Danessa Myricks Twinkle & Venus Colorfix Foils Reviews & Swatches

by Joseph K. Clark

Formula Overview

The formula is a cream product that is supposed to be “highly pigmented,” “smudge-proof,” “waterproof, and “rapid drying.” They’re multi-purpose products that can be used on the eyes, lips, and cheeks (though note: the Foil finish includes plastic, or PET, glitter, which is technically not considered eye-safe via FDA).

Danessa Myricks Twinkle

The key takeaway with this formula is that they really do mean “rapid drying” — it is both a pro and a con, but you have to work quickly and efficiently when using this product on the skin where one might want to diffuse, spread, or blend out edges. While the brand is consumer-friendly, makeup artists particularly favored this product, and I did feel like there was a learning curve with them.

Some shades dry a little faster than others, and once they dry down, they are pretty smudge-proof as marketed, so they don’t want to be moved. Attempts to blend them out after they set often resulted in the product lifting off the skin. They are also, typically, quite pigmented, so one should exercise caution when applying to cheeks initially. I found that some of the more sparkly shades were sheerer.

The consistency was thin, lightweight, and a runnier cream, which made it easy to squeeze out more product than desired from the tube for the uninitiated. After a few uses, I was able to dial in the pressure I needed to squeeze out the product and consistently get what I needed from there.

Eyes

Depending on the intensity of the shade relative to your skin tone and whether you want a sheerer or more opaque end result, fingertips or synthetic brushes would be the primary tools. I found that I often preferred to put a little product on the back of my hand and then use either my fingertips (for more all-over application) or a brush (for more precise or opaque application). I liked fluffy synthetic brushes to diffuse the edges or sheer out the product for precision and ease of use (as my fingertips are a little larger than my eye size).

In particular, some of the Foil shades tended to be a little thicker and tackier when applied, and I wasn’t always able to maneuver them evenly. They seemed to work better as an accent, like on the inner tear duct or on the middle of the lid.

Most shades were very pigmented, fairly blendable, and long-wearing, while most apparitions lasted 10 hours without fading, creasing, or flaking. I did feel like my eyelids got a little drier from wearing several of these shades for multiple days in a row.

Lips

They applied a lot better to lips than I anticipated, as I often find that multi-purpose products do well on one or two areas but rarely all of them. The product applied well with a fingertip or a lip brush, though I liked using a fingertip for speed. Most of the shades spread evenly, didn’t emphasize my lip texture/lip lines and were comfortable enough to wear.

The dry down was noticeable, but the product had light tackiness, though I didn’t have issues with the color lift up. Despite having more of a liquid lipstick kind of dry down, it still felt lighter-weight and flexible, which made it more comfortable to wear. I didn’t see marks left on my glass, and they easily lasted through a cup of coffee. Most shades seemed to wear for six hours or longer on me.

The more sparkly shades with less opacity tended to be least even and felt tackier, and if I pressed and rubbed my lips together, it seemed like some product moved a bit.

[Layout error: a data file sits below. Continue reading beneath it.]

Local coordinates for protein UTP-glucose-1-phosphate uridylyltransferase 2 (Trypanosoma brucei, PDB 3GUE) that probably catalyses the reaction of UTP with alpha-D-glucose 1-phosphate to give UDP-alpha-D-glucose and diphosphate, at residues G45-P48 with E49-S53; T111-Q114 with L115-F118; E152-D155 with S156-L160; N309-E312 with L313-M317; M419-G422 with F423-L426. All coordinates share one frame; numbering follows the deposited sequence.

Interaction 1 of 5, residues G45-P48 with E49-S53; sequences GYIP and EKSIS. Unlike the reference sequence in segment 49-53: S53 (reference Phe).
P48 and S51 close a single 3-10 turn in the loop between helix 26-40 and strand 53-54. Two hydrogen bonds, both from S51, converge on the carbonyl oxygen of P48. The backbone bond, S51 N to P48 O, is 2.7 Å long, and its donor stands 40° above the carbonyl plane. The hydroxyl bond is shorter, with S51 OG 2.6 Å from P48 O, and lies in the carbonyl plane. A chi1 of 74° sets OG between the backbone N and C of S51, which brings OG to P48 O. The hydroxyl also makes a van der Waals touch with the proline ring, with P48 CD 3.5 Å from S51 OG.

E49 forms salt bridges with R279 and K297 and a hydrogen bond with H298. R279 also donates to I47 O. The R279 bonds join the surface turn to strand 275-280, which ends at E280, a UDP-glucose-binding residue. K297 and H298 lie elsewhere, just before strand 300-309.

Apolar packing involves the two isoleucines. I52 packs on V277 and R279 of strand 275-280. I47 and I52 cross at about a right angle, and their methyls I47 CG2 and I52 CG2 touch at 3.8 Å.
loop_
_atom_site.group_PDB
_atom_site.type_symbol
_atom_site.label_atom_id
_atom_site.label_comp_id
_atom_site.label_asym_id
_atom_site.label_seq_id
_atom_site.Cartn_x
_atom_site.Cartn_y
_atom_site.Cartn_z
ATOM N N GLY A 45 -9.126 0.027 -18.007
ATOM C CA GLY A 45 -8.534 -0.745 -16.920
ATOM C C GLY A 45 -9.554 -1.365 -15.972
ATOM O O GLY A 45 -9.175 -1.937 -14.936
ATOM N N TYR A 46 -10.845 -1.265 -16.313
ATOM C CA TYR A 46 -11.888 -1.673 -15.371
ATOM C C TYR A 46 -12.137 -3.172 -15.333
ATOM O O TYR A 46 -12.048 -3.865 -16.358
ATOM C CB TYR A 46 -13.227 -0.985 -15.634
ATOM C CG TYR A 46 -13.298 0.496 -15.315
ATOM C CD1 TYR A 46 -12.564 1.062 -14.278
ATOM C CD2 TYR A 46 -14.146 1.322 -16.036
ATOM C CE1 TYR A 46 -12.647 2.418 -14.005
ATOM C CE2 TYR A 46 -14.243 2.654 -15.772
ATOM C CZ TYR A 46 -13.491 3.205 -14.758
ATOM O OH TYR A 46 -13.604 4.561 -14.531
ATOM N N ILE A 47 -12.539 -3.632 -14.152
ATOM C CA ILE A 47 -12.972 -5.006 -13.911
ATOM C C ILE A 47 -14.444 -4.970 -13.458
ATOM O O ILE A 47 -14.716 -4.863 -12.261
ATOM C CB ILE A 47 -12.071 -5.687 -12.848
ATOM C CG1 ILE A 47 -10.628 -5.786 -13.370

Cheeks

As cheek application tends to be sheerer rather than complete coverage, applying the more pigmented shades to cheeks took some getting used to as one has to work quickly and start with way less than you need. I preferred using my fingertips for applying the products as a blush or highlighter, as the warmth helped to give me a slightly longer working time, but it was also more forgiving and easier to sheer out/spread rapidly.

The wear time on cheeks was comparable with eyes (so around 10 hours of good wear).

Editor’s note: I don’t know why I didn’t make this connection previously (at some point, I was aware they were multi-use), as I bought these as cream eyeshadows for review. If I had to go back and do swatches of each shade on cheeks and lips, I might never, ever review (based on the volume of other products I have in the queue), so while I tested each shade for application, pigmentation, longevity, etc. for all three purposes, you will only find a skin swatch.

Browse all of our Danessa Myricks Colorfix Foils swatches.

NOTICE: All products categorized under “Glitter” contain Polyethylene Terephthalate, also known as plastic or PET glitter, and it is typically cosmetic grade glitter. Inclusion of this ingredient sometimes carries a warning (in the US) that the product is “not intended for use in the immediate eye area.” This ingredient has not been approved for usage on the eyes per the FDA. In recent years, some brands are including this product in their eyeshadows without any warning or callout and effectively marketed them as eyeshadows or including a symbol of an “eye,” which suggests eye usage. Via CosIng for EU, PET glitter is permitted without any restrictions or limitations. For an in-depth look at whether cosmetic grade glitter is safe, please view this post.

Ingredients

Water/Aqua/Eau, Mica, Polyurethane-2, Alcohol, [+/-: Titanium Dioxide (CI 77891), Iron Oxides (CI 77491, CI77492, CI77499), Red 40 (CI16035), Yellow 5 (CI77288)], Polyethylene Terephthalate, Glyceryl Stearate, Glycerin, Butylene Glycol.

Disclaimer: Ingredient lists areas available by the brand (or retailer) at the time of publishing. Please always check product packaging, if it exists, for the ingredient list applicable to the product you’re purchasing or the brand or retailer’s website for the most up-to-date ingredient list.

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